To make an effective vaccine requires comprehensive years of research. The record was four years for mumps. We first heard about COVID in early 2020 and we now have two effective COVID vaccines. How did they were prepared so quickly? To understand this, let’s discuss some facts.
First, we knew exactly what the virus was very quickly. Ten weeks after COVID was identified, the DNA structure was published. This means we had the COVID cookbook. Significant advancements in computer technology allow us to figure out DNA sequences quickly and that means we knew COVID’s strengths and weaknesses. COVID had no secrets.
Secondly, we had seen diseases like COVID in past and made vaccines for them. COVID is a kind of coronavirus with spikes on its surface and this is what allows it to get into our cells. We also could make a good guess about what the spikes were made of because we had the COVID DNA and the DNA from other coronaviruses. We had the information about spikes material in the other coronaviruses, and we could look for that material in the DNA of the COVID virus. If there was the same DNA sequence in both, then we had a match. It turns out that the spikes in COVID and the other coronavirus were very similar. The spikes were the key to develop the vaccine.
Lastly, artificial intelligence (AI) gave us the ability to test many mRNA sequences to see if they could make the spike that would allow our immune system to attack it. AI also showed us that we didn’t even have to make the whole spike to make our immune system go to work. AI found out that if we could just find the mRNA to make a piece of the spike that would be good enough.
Another discussion we encountered is mentioned below.
Dear Doctor: I don’t think I’m the only one wondering how the new coronavirus vaccines got developed so fast when other vaccines in the past took so much longer. Can you please elaborate?
Dear Reader: When the quest for a safe and effective coronavirus vaccine began, early in 2020, we had only previous vaccine development to guide our expectations. And you’re correct, those vaccines — against diseases such as polio, measles, smallpox, and chickenpox — took years, or even decades, to develop.
Until now, the fastest timeline was the four years it took to develop the mumps vaccine. Yet less than a year into the current effort, two highly effective preparations have received emergency-use approval from the Food and Drug Administration. This is due to multiple factors. A crucial one is an international cooperation, which resulted in the immediate sharing of the genetic sequence of this never-before-seen virus. Additionally, the global health crisis prompted abundant funding.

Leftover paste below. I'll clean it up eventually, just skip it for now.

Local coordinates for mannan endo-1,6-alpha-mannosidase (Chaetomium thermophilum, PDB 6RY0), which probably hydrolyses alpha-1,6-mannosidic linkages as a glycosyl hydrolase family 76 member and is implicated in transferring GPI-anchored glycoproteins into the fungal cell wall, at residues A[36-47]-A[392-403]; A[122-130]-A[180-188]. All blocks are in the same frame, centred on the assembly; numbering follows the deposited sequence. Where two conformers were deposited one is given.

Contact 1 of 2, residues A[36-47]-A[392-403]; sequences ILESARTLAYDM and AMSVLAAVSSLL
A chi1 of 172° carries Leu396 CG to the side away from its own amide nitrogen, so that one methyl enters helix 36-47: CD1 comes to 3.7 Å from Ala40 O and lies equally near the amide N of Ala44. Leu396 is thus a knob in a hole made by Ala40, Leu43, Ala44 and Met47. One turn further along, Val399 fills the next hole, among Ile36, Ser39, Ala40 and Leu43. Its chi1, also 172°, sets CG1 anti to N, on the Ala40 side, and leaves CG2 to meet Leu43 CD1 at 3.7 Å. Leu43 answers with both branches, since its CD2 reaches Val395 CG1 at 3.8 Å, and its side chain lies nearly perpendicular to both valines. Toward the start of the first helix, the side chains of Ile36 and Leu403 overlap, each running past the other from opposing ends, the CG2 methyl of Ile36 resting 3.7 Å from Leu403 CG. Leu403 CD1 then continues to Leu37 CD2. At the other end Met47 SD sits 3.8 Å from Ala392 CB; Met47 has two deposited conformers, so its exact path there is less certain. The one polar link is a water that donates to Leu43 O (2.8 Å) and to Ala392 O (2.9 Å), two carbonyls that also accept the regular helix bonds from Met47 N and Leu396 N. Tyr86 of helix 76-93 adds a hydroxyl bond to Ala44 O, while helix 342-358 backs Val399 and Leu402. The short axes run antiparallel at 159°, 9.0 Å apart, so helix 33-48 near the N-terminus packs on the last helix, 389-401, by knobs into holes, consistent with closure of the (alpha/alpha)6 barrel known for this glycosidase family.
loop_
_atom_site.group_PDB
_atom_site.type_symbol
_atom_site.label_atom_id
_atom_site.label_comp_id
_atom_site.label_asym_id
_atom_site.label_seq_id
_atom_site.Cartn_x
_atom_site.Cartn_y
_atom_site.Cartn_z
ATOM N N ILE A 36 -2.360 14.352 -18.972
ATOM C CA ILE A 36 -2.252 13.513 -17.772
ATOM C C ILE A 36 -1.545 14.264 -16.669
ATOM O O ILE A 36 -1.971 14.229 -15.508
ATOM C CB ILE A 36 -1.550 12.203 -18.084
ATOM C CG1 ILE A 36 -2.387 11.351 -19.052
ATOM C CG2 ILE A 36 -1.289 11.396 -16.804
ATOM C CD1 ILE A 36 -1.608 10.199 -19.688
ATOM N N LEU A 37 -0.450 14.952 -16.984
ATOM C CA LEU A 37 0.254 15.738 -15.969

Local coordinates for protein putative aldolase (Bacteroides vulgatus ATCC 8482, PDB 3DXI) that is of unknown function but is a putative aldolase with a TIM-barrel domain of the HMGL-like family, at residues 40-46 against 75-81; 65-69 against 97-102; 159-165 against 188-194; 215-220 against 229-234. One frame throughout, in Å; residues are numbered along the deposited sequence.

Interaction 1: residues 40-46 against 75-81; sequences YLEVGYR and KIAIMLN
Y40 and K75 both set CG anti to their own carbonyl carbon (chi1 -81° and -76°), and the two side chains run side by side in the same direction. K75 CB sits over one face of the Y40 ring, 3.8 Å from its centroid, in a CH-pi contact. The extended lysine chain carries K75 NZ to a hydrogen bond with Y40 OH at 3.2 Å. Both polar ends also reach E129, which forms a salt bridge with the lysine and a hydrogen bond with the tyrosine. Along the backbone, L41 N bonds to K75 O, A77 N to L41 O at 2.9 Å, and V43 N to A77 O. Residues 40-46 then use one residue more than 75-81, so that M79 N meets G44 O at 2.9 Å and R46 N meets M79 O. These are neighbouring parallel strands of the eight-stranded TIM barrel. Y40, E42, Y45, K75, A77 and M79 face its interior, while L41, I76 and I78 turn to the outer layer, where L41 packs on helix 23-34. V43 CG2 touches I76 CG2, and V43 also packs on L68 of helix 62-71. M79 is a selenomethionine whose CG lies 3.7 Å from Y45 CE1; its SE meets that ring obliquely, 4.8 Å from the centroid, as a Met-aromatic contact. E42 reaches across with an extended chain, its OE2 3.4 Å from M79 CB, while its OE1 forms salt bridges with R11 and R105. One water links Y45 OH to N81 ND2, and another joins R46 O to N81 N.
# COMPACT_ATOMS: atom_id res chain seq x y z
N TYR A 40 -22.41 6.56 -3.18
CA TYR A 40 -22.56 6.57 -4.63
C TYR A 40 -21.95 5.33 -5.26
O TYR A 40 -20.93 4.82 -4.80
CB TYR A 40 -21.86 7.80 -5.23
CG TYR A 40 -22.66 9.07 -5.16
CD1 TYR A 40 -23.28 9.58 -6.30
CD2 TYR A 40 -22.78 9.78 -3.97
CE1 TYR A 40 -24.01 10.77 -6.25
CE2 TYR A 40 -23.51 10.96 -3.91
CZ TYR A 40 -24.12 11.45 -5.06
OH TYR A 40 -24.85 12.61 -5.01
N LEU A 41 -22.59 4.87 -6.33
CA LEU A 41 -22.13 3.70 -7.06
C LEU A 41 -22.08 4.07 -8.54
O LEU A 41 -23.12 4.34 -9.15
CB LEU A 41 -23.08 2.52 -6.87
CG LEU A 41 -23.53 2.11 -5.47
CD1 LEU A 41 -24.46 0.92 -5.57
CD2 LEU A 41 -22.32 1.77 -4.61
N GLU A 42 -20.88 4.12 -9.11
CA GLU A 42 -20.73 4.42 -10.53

But perhaps most important was the nature of the virus itself. Coronaviruses get their name from the distinctive “crown” of club-shaped spike proteins on their outer surface. Thanks to years of previous research, we know that the virus uses these proteins to enter human cells. It is also a stated fact that COVID-19 is quite similar to SARS and MERS, each of them coronaviruses that also originated in animals and jumped to humans. In developing the new coronavirus vaccines, scientists were building on an existing body of knowledge.
Unlike previous vaccines, which used a weakened or inactivated virus to trigger an immune response, the new vaccines harness the molecular building blocks of the novel coronavirus. Specifically, they use a single strand of genetic code known as messenger RNA or mRNA. The genetic code teaches human cells to build a harmless fragment of the spike protein, just enough for the immune system to recognize the coronavirus. This triggers a robust response that deactivates the spike protein. Because that spike protein is how the coronavirus penetrates a cell, disabling it prevents infection. And, because there are multiple ways to deploy mRNA, multiple vaccines are now in different stages of development. That’s also why, when you get the first of the two-dose vaccine regimen, you have to follow up with the same vaccine. You can’t mix and match.
Both approved vaccines have impressive efficacy of 94% to 95%. The numbers are a bit lower for people 65 and older, but it’s believed that may reflect the smaller sample size of clinical trial volunteers in that age group. As with many vaccines, this one has several side effects. Some people receiving the shots report experiencing pain at the injection site, headache, fatigue, pain in the muscles or joints, chills, and mild fever. Several people have experienced severe reactions to the vaccine, but those cases were rare.
1. We knew what COVID was made of because we had the DNA sequence
2. We had seen this kind of virus before and had a head start on a vaccine
3. We could run a lot of vaccine possibilities on the computer to see what worked
This information allowed us to figure out the piece of spike we needed to make, how to make it and why it would give the proper immune response.
Many scientists from biology, chemistry, computer science, and physics worked on the vaccine and we should be thankful they are working so hard for us.
These new coronavirus vaccines are game-changers. In light of the dangers posed by COVID-19, as well as the lingering effects of the illness, we hope that when the vaccine becomes available to you, you will choose to get immunized.